Nature's Article on the Public Library of Science: A "Hatchet-Job"?

On July 2nd, Nature published "PLoS Stays Afloat with Bulk Publishing," which asserts in its first sentence that PLoS is "relying on bulk, cheap publishing of lower quality papers to subsidize its handful of high-quality flagship journals."

Needless to say, there was swift reaction to the article. Bora Zivkovic, PLoS ONE Online Community Manager, called it a "hatchet-job article" and gathered comments about the article from the blogosphere in his "On the Nature of PLoS. . . ." posting. At the article itself (which is restricted access), readers, PLoS editors, and Nature staff have made a number of comments.

The article makes several main points: (1) 2007 expenditures of $6.68 million were significantly greater than the $2.86 million revenue for that year; (2) PLoS has "four lower-cost journals that are run by volunteer academic editorial teams rather than in-house staff" with author fees ($2,100) nearly as high as for PLoS Biology and PLoS Medicine ($2,750); (3) half of PLoS' revenue in 2007 is estimated to have come from PLoS One, which the article says has "a system of 'light' peer-review" because "referees only check for serious methodological flaws, and not the importance of the result"; (4) PLoS One publishes a relatively high volume of papers (1,230 articles in 2007), and it has a relatively low author fee ($1,250; the current fee is $1300); and (5) PLoS has been sustained by $17.3 million in grants since 2002. The article does include several quotes from Peter Jerram, Chief Executive Officer of PLoS, including one in which he says that it is "is on track to be self-sustaining within two years."

In toto, the Nature article seems to suggest that PLoS has intentionally developed an open access journal publishing system that subsidizes a few selective high-quality journals by publishing many more papers in low-quality journals and that relies so heavily on grants it is unclear whether it will collapse without them. Since it contributes so much to the bottom line and publishes so many papers, PLoS One is the poster child for this strategy.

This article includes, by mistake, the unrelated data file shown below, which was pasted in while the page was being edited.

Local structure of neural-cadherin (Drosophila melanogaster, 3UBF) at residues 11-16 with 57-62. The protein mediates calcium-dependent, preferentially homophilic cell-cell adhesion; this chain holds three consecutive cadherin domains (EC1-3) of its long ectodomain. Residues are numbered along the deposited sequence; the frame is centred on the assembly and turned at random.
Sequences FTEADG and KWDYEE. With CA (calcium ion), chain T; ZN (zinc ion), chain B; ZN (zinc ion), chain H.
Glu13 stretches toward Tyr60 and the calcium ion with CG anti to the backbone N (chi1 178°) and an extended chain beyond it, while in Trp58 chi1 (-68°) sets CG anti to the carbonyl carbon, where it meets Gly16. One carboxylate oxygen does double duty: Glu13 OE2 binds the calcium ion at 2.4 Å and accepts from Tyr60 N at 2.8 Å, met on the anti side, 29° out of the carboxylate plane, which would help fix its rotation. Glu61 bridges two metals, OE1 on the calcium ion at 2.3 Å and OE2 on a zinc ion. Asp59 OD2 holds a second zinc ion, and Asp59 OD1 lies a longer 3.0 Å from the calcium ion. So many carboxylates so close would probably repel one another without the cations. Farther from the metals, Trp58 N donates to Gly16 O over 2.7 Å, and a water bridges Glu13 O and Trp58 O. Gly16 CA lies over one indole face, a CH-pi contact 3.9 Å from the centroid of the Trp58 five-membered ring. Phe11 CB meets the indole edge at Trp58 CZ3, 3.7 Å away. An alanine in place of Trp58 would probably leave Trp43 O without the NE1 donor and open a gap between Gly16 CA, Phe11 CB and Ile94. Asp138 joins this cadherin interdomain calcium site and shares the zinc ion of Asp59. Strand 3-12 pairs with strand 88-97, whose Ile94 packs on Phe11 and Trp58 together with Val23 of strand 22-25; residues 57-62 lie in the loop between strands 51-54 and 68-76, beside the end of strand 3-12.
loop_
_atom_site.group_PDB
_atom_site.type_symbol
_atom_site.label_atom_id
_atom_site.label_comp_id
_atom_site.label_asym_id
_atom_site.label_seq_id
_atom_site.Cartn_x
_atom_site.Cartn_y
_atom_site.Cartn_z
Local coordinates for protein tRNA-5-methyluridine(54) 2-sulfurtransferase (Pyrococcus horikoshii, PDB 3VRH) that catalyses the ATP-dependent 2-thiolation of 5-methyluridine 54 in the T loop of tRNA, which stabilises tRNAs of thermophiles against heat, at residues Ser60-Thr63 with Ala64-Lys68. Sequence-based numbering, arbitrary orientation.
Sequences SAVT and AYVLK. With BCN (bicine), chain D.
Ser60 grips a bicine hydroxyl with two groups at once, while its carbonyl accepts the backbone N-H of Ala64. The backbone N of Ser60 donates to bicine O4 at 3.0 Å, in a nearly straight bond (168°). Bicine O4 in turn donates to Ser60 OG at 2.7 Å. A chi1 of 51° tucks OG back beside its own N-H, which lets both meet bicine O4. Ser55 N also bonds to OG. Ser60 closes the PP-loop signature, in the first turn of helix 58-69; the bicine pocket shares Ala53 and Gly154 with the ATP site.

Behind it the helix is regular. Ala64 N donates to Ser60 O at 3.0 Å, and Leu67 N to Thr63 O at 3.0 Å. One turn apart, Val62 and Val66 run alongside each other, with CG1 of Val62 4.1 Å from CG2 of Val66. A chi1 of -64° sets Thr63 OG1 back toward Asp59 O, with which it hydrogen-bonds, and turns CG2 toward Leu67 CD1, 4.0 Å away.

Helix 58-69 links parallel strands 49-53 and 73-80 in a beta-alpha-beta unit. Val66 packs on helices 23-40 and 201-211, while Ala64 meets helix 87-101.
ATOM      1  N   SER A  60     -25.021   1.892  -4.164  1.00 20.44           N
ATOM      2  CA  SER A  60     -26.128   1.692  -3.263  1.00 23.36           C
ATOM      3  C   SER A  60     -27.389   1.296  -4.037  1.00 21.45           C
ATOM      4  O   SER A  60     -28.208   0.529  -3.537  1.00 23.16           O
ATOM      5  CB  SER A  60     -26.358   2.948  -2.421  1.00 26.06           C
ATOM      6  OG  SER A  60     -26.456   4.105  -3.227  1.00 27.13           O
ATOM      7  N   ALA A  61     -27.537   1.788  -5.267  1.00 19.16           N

PLoS describes the PLoS One editorial procedures in PLoS ONE Guidelines for Authors. It notes that:

The peer review of each article concentrates on objective and technical concerns to determine whether the research has been sufficiently well conceived, well executed, and well described to justify inclusion in the scientific record. Then, after publication, all papers are opened up for interactive discussions and assessment in which the whole scientific community can be involved.

Unlike many journals which attempt to use the peer review process to determine whether or not an article reaches the level of 'importance' required by a given journal, PLoS ONE uses peer review to determine whether a paper is technically sound and worthy of inclusion in the published scientific record. Once the work is published in PLoS ONE, the broader community is then able to discuss and evaluate the significance of the article.

What the Nature article misses is that the scholarly evaluation of PLoS ONE articles does not end with the initial screening review for compliance with the stated Criteria for Publication. Rather, it begins there. PLoS ONE is using a radically different model of peer review than traditional journals. Whether it is a success or failure is not primarily determined by how many articles it publishes, but by the effectiveness of its post-publication review system in assessing the value of those papers.

If PLoS can reduce costs in what the article terms its "second-tier community journals" by using larger academic editorial staffs, there does not appear to be anything intrinsically wrong with that. To the contrary. The issue is not the editorial strategy, rather it's whether the author fees are unjustifiably high in relation to journal costs and whether the excess profit is being siphoned off to support other publications. Although comparative author fee data is given in the article, there is not enough economic evidence presented in the article to make any informed judgment on the matter.

Regarding grant support, I presume that Jerram understands the issue better than outsiders, and, if he believes that PLos can become self-sustaining in a few years, then there is no reason to doubt it, barring unforeseen circumstances.